The Glasgow Necropolis on a cold, bright morn; grand and Gothic and unsurprisingly, Victorian. Ever a society in love with death, elevating it into an art form fit for the ancients.
It’s easy to see why writers are fascinated by cities of the dead. Cemeteries tell a thousand tales. Inspiration and intrigue around every corner.
Sitting on a hill in the heart of the city, the Necropolis wakes. It looks over the old and new of Glasgow, a stark mix of grey-red stone and dark shadows.
The living walk amoung the dead, tourists, visitors and others poetically extolling virtues of life over breakfast beers
The grandest mausoleums sit on the prime spot at the very top of the hill. They show off wealth from the then-new industrial classes. Everlasting memorials to countless engineers and entrepreneurs, doctors, priests and generals.
You have no choice but to wander. No-one’s in a hurry. Walk and wind between the long forgotten and remember their tales.
On the other side of the hill a great screeching disturbs the dawn. An industrial site behind this resting place belches clouds of smoke and noise enough to wake the dead.
Highgate East cemetery is one of the biggest and oldest graveyards in London. It’s split into two sides, East and West. Both sides are open to visit for a fee – but the West requires a tour, whilst the East lets you wander at will.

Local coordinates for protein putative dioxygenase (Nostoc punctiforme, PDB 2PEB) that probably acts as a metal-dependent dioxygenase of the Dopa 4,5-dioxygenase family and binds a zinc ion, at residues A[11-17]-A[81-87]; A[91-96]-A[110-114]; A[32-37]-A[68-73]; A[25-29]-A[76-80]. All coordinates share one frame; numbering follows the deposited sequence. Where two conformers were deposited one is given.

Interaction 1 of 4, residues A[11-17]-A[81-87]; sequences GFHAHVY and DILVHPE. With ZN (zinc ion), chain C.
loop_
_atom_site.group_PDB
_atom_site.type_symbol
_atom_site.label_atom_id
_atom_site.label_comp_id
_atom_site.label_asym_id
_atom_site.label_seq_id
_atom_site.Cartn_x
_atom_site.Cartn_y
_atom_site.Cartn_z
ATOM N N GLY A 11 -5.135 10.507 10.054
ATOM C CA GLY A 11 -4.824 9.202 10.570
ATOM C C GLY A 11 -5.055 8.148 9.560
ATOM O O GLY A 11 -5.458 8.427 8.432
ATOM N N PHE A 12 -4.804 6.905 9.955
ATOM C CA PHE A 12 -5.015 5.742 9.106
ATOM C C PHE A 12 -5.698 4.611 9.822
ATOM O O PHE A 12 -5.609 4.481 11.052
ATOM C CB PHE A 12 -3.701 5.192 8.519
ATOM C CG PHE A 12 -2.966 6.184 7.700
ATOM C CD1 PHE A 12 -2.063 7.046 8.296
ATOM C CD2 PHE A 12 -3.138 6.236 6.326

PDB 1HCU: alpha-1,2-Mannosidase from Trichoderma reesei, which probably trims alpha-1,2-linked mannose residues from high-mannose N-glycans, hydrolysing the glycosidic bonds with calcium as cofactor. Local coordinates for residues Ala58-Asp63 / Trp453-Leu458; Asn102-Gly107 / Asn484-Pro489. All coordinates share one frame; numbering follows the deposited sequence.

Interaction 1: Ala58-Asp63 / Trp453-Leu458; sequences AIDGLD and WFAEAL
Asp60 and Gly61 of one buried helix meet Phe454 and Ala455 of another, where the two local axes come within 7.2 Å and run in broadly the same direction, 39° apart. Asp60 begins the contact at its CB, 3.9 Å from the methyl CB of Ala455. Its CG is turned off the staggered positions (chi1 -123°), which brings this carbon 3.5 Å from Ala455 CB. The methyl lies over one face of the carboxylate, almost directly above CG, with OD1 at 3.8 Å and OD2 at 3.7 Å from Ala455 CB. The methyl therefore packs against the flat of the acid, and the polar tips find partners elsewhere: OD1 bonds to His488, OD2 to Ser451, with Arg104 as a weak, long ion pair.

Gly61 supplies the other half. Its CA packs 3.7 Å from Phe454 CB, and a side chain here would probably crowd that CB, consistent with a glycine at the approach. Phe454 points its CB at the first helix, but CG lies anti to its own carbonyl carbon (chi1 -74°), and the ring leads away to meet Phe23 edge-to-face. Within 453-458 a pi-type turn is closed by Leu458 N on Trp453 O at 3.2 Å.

The cemetery was one of a number built and run for profit in the Victorian era, a heydey of death and funerary. As that era faded, so did the cemetery until it was left in a state disrepair. Eventually, a group was set up to revive its fortunes and you pay a small entry fee to help pay for its upkeep.
In the Eastern cemetery, I found two new additions to add to my slightly morbid collection of writers who are deceased (see Oscar Wilde, Jane Austen and William Shakespeare).
First Mary Ann Evans or George Eliot as she is better known:
Eliot wrote a clutch of famous novels including The Mill on the Floss and Middlemarch (which I’ve struggled with but plan to finish some day). Her writing was intelligent and politically astute, and her personal life was lively. She lived openly with a married man and later married a chap twenty odd years her junior.
The second author is a personal hero of mine, Douglas Adams:
I suspect I won’t have to explain too much about him but in case you’ve been living under a rock he’s the writer of the wonderfully brilliant “The Hitchhiker’s Guide to the Galaxy”.
You could easily miss his grave amid the grander memorials. As you can see fans have left a multitude of pens, a towel and if you look closely a small whale on top of the headstone. It was simple and charming and I think Adams would have loved it.
There are plenty of other famous people buried here – like Karl Marx whose grave was perhaps grander than he might have liked
But I shall finish with this honorary literary grave:
From what I can tell Mr Horn wasn’t involved with Penguin Books in any way he just really liked them. I think it’s a rather wonderful idea for a headstone, don’t you?